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What am I missing? What is the best technique here?

 

Learn the basic entry techniques first. That is, simultaneously, lower the collective with aft cyclic - peddle to control yaw…. It’s all about control coordination. As you gain experience, you’ll be able to speed up this process to the point of it being an unconscious reaction, albeit the same coordinated inputs…..

 

I’m not sure why low-G is even in this discussion. Don’t worry about it. Smooth application is the key. Over-controlling is a fail….

 

Once while attending a Bell 407 refresher, the instructor had me go vertical while pulling to the max 2000 foot rate-of-climb and just when I hit the red mark on the VSI, he snapped the throttle off. During our pre-maneuver brief he told me to get the collective down as fast as possible, which I did. We both were lifted completely out of our seats, strained against the lap belts, while hitting the top of my headset against the headliner….. Low-G bigtime.. No pounding… And yeah, the 407 is not a Robinson but the important part of this is; technique needs to be there before anything else. Again, fail to do this and your autos will suck and, god help you if the real-deal occurs……

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If its forced landing practice, i.e. a throttle chop, then slamming the collective down is what you want, although you don't need to be quite as quick with it in the 44 as in the 22. I did it all through training and that short hop out of your seat negative G feeling is nothing to worry about.

 

If its auto practice then just slowly and smoothly lower the collective and you won't get that negative G hop.

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So I believe the question was about Low G on an auto entry, not how to do an auto.

 

Bottom line, you feel that falling feeling because you are falling.....and if you are falling, then air is coming up from under the rotor disk, and you cannot get into a low G in an auto, it's basically impossible.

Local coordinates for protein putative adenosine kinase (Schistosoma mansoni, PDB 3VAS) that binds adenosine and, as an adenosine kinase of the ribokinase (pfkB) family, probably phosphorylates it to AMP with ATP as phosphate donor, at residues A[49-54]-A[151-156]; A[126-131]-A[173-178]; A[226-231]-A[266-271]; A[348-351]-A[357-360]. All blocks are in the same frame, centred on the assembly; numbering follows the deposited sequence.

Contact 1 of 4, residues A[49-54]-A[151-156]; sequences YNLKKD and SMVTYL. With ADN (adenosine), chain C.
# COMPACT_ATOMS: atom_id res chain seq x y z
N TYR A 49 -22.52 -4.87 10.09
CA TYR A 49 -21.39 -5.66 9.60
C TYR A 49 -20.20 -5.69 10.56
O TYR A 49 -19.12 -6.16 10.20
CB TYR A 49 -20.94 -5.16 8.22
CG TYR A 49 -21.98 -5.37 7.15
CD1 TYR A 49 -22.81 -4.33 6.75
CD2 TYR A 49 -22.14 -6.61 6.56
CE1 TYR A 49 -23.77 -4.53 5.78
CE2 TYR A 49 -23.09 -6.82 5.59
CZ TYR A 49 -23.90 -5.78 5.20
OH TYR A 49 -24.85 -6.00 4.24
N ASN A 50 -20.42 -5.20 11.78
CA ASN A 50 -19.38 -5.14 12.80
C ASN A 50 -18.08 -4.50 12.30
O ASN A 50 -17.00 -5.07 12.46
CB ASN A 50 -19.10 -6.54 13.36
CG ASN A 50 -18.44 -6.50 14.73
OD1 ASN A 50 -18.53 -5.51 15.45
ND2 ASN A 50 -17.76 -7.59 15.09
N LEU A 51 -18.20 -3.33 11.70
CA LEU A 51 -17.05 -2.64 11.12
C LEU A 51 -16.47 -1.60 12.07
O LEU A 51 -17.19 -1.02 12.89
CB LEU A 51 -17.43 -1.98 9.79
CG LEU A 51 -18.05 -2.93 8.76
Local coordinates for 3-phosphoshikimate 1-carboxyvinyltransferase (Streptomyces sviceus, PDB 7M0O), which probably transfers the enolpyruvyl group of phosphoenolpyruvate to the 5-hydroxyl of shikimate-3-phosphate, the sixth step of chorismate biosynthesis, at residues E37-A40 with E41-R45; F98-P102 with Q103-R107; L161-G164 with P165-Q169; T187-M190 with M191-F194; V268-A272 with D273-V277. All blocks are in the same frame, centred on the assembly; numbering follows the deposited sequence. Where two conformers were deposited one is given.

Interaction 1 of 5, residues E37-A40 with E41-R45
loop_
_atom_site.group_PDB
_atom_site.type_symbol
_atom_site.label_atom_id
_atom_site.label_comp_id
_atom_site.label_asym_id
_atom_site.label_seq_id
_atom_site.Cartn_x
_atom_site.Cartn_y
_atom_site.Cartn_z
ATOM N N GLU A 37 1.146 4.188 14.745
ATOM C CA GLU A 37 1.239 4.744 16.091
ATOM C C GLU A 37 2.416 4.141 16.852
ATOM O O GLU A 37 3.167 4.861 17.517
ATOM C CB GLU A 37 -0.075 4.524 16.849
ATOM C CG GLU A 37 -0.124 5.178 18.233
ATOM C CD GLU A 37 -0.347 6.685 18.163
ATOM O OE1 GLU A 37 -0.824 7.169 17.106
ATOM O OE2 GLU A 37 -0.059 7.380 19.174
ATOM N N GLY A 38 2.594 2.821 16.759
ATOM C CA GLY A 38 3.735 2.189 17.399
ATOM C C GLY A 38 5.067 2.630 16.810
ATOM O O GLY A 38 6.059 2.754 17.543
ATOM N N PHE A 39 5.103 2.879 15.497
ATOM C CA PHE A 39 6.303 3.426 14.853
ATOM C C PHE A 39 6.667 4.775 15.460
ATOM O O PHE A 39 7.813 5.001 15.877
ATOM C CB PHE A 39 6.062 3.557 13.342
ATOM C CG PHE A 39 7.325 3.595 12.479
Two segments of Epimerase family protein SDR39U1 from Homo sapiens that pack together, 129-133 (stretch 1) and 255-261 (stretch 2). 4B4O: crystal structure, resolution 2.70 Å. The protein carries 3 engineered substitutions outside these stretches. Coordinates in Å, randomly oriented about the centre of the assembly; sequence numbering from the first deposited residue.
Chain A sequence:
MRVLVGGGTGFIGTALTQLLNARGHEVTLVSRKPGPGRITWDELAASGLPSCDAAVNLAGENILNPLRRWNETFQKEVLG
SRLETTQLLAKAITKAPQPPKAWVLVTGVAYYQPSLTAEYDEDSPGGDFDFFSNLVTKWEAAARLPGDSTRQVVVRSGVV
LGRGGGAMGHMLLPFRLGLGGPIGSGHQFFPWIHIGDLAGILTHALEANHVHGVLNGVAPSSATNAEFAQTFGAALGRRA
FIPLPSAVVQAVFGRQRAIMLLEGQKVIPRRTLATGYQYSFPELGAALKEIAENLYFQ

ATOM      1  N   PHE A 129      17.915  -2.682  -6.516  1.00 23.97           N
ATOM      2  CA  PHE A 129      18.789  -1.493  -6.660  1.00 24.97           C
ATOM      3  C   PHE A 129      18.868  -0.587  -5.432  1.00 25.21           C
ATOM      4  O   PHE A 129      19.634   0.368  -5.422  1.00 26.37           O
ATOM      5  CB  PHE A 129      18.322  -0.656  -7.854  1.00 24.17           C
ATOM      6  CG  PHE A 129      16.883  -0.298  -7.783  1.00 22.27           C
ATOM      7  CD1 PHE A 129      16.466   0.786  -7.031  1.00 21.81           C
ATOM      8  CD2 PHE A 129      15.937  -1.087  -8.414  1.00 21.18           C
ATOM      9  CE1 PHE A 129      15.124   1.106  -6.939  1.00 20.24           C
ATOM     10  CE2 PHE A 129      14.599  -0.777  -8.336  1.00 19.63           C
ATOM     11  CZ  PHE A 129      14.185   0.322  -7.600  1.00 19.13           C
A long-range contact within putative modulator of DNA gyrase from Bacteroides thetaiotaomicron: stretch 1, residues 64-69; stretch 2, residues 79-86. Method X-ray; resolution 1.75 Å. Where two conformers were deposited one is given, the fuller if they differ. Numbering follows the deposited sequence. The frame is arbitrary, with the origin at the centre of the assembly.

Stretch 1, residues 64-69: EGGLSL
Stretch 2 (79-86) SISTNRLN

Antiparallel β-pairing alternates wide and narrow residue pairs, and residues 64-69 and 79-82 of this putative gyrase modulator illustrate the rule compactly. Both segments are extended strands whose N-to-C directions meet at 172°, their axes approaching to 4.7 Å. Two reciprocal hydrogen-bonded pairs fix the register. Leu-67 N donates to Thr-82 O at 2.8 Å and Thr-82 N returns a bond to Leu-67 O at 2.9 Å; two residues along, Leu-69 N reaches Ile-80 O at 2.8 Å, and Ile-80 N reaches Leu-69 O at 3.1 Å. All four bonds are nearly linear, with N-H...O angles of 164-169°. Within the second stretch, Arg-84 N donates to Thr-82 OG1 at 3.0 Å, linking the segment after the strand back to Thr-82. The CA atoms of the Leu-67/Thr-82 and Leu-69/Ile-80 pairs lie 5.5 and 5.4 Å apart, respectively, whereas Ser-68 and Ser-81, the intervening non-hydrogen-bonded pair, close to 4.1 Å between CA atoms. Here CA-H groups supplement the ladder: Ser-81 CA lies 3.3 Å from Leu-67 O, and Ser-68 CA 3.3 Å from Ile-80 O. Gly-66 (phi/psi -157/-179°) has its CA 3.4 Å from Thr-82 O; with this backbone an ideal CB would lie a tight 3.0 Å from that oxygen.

Try it sometime. Go up to 2000 agl and do a vertical zero airspeed auto...straight down. Get to 1000 feet and push that cyclic till the nose is pointing at the ground....no low G.

 

Just to be clear.....since you are a bit early in your career to do this by yourself, go do it at the Robinson safety course with one of their high time guys (Simon & Doug are awesome).....but bottom line....an entry to an auto is not the time to worry about Low G conditions....high speeds with turbulence and a light load is.

Edited by Goldy
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Most of my flight time is in bell products, the 206 and 205 although the military versions. There is a caution in the operators manual that specifically warns about simultaneous left cyclic input and collective reduction during autorotation entry. This typically was brought up before attempting 180 autos although common sense would say that you get the aircraft under control before you slam it into a turn. None of the senior guys I spoke with ever had any low g issues entering an auto, even when done poorly but I'd always wondered if some idiot actually had balled one up and so they decided to add a caution. Anyone here ever heard of, or been involved in an incident like that, or is the consensus that this incredibly unlikely to ever occur?

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To clarify what low G is. It is when the weight of the air craft which is normally hanging from the rotors is suddenly pushing up into the rotors. Such as a climb with a cyclic push over at the top. Think roller coasters and the top of a hill on the tracks.

The rotors dont like to be pushed. They act like a brat when they start loosing in the push pull game.

 

In flight the lift/ thrust vector of the rotor is constantly pulling the aircaft along and we call this a loaded disk. Where the weight of the aircraft is pulling down on the rotors.

 

In an auto even though we are going down rapidy and suddenly, the air craft is still pulling down on the rotors, and we still have a loaded disk to work with.

 

The differences are in how the weight or momentum of the air craft is vectored.

Edited by WolftalonID
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Guest pokey

the procedure is: straight and level, full back elevator followed by full left rudder. once wings level? break the stall with brisk forward stick while simultaneously applying opposite rudder. Snap to the right? a bit of aileron will counteract the torque effect upon exit-------i never tried this in a helicopter tho, any feedback or hints is appreciated

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From the R22 POH, Safety Notice SN-11:

 

"...(The low-G which occurs during a rapid autorotation entry is not a problem because lowering collective reduces both rotor lift and rotor torque at the same time.)"

 

This means that the rolling moment (to the right) that normally occurs during a low-G event is not present, hence mast bumping is no longer in play.

 

Bottom line, just get the collective down ASAP.

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The sideways drift you mentioned is called translating tendency. It is a byproduct of the anti-torque rotor, in the Robinson this tendency is compensated for by pilot input.